Voter turnout for the 2016 primary election was 14.7 percent. County Clerk Janet Klasinski characterized that figure as “awful.” I could not agree more. Throwing in a factor of perhaps 1 percent of registered voters who had legitimate reasons for not voting (death, unexpected travel, ballot lost in the mail), that leaves about 84 percent who did not care enough to vote.
People who cannot bestir themselves to vote are either too lazy, too ignorant to learn about the candidates, too oblivious to know there is an upcoming election or have the warped belief that all politicians are crooks so a pox on all their houses.
For those of you in the latter category, if you bothered to check, you would find that there are decent neighbors of yours who are running for office. They are people who have served the nation in the military, people who own businesses you frequent, people active in community organizations and volunteer at shelters, etc. There are people running who have integrity and a moral compass that may align with yours.
There are candidates who want to do good for the nation, state, county and their local constituents. They want to solve problems and spend money wisely. They want to fix streets, reduce crime and improve education. They want to address concerns about illegal immigration and gun rights, develop a tax code that is rational and grow the economy.
And some want to stop the killing of 6,810 unborn babies annually in Kansas. Other candidates believe that killing 6,810 babies in Kansas is quite acceptable.
For those who do not bother to vote, do you realize that the founders believed that voting is so critical that they specified that only citizens have the right to vote in federal elections and to run for federal office? State elections are a different matter.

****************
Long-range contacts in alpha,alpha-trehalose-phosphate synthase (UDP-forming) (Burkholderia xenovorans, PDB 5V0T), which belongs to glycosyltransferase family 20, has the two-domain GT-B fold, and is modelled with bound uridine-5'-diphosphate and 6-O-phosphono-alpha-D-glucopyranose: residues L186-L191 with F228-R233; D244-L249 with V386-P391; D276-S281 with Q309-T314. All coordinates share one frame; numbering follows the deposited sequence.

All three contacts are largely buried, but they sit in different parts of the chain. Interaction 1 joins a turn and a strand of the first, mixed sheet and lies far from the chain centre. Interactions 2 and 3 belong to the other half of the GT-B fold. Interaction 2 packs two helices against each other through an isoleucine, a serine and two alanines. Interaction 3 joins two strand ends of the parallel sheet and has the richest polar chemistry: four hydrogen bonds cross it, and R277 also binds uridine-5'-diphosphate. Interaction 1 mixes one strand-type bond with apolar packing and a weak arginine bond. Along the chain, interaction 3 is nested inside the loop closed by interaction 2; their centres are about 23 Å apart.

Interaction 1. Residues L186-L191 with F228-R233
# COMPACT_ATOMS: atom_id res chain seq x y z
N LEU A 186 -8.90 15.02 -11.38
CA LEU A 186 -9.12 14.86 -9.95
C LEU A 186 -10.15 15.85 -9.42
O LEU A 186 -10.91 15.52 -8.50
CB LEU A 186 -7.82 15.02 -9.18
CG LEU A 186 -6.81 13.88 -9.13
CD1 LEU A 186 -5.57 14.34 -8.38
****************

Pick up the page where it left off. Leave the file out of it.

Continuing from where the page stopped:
The election to be held Tuesday is not a federal election, but that does not belie how seriously the signers of the constitution took the right to vote. About 84 percent of Leavenworth County voters do not seem to care about exercising a right granted exclusively to citizens. Whether non-citizens should be able to vote in non-federal elections is another subject.
Some of those running for office may advocate for legislative action to allow only citizens to vote in state elections or sponsor legislation that non-citizens can vote in state elections. The 84 percent would have to figure out what they want and then vote for the candidate that aligns with the voter’s philosophy. Then the person would actually have to obtain an advance ballot or get up and go to the polls.
Apparently, for 84 percent of Leavenworth County registered voters, that is simply too much to do.
There is no answer to the question of how many of the 84 percent are complaining about the ineffectiveness of government, bellyaching about having bums in office, yelling that taxes are too high, grumbling about the condition of sidewalks or criticizing how much or how little is being spent on K-12 education.
Apparently, 84 percent of registered voters have not grasped the fact that one of the two people who get the most votes on Tuesday will be the one who can raise or lower taxes, fix or not fix sidewalks, appropriate more or less money for education, increase or decrease regulations on businesses and decide whether you can own a firearm or have to pay an exorbitant tax for ammunition.
All of the candidates have worked to convince us that he or she is the most capable of addressing our concerns. There have been many opportunities to learn the candidates’ positions. Whether you choose to vote or not, one of them in November is going to be elected to represent you.
Again, I grant that perhaps 1 percent or so of registered voters will have a legitimate reason for not voting. What about the rest of us? What two-bit reason are you going to come up with for not voting?
Get up and go vote.
Rich Kiper is a Leavenworth Times columnist.